MSM May Underestimate HIV Risk
New study findings suggest that more at-risk individuals should take pre-exposure prophylaxis to prevent HIV.
Although researchers continue to make great strides in the fight against HIV, there are still many obstacles to overcome in terms of prevention. One such obstacle is accurate HIV risk perception among men who have sex with men (MSM), a population that accounts for 70% of new HIV infections in the United States.
In an oral abstract session at the 25th Conference for Retroviruses and Opportunistic Infections (CROI) held in Boston, Massachusetts, Jill Blumenthal, MD, associate clinical professor at the University of California, San Diego School of Medicine, discussed how inaccurate HIV risk perception by MSM remains an obstacle to prevention, despite greater access to pre-exposure prophylaxis (PrEP).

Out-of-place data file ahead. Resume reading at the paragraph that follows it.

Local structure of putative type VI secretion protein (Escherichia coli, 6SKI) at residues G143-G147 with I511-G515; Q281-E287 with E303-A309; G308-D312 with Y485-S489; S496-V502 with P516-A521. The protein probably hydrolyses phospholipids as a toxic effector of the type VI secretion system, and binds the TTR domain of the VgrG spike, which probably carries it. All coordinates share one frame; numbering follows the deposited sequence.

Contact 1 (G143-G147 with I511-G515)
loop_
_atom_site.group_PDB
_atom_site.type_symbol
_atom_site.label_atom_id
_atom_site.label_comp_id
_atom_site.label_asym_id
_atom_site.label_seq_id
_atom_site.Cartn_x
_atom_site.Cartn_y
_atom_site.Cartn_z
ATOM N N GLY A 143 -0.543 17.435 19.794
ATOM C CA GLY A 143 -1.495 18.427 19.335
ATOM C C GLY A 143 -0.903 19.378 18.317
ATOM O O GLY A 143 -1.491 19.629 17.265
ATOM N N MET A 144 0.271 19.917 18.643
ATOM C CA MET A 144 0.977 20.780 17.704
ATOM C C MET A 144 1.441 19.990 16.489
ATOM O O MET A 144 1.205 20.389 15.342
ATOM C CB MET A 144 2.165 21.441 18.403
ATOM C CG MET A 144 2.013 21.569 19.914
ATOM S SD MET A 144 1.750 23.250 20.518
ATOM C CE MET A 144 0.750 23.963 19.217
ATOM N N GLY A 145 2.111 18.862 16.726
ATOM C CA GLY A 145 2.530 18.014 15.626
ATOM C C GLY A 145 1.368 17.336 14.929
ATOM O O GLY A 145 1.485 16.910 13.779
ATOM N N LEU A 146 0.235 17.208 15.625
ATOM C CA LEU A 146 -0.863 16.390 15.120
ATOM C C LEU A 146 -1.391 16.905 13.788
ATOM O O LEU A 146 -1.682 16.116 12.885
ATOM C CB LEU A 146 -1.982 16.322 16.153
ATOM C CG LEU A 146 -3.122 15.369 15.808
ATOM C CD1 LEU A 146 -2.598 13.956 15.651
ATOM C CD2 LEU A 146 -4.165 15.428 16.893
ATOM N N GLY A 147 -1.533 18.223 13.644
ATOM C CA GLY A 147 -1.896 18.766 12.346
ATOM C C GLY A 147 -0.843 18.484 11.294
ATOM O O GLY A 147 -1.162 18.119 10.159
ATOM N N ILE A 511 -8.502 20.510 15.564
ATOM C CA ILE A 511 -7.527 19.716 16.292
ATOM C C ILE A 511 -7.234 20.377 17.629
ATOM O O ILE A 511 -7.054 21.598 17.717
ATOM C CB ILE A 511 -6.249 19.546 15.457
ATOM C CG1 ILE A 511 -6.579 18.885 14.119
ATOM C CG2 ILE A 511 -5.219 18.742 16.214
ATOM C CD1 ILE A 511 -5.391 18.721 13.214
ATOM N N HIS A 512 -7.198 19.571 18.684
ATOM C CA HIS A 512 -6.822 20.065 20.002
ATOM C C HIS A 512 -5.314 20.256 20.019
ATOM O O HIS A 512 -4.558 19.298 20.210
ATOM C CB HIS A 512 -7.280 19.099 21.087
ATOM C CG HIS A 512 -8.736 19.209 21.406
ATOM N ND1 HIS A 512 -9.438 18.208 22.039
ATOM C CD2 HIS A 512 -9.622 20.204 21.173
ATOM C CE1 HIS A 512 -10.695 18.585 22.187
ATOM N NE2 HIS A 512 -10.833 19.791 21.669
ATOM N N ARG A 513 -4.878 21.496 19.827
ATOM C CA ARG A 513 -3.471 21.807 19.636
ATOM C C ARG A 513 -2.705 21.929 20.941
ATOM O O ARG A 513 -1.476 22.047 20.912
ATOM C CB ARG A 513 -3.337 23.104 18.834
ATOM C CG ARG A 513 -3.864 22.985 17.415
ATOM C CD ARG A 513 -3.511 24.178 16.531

To address this issue, Dr. Blumenthal and her team studied whether or not providing information on their risk of contracting HIV to MSM would increase their uptake of PrEP. The team tested this hypothesis in a randomized controlled trial dubbed, PrEP Accessibility Research and Evaluation 2, or PrEPARE2, which enrolled 171 MSM participants, all recruited from HIV testing sites.
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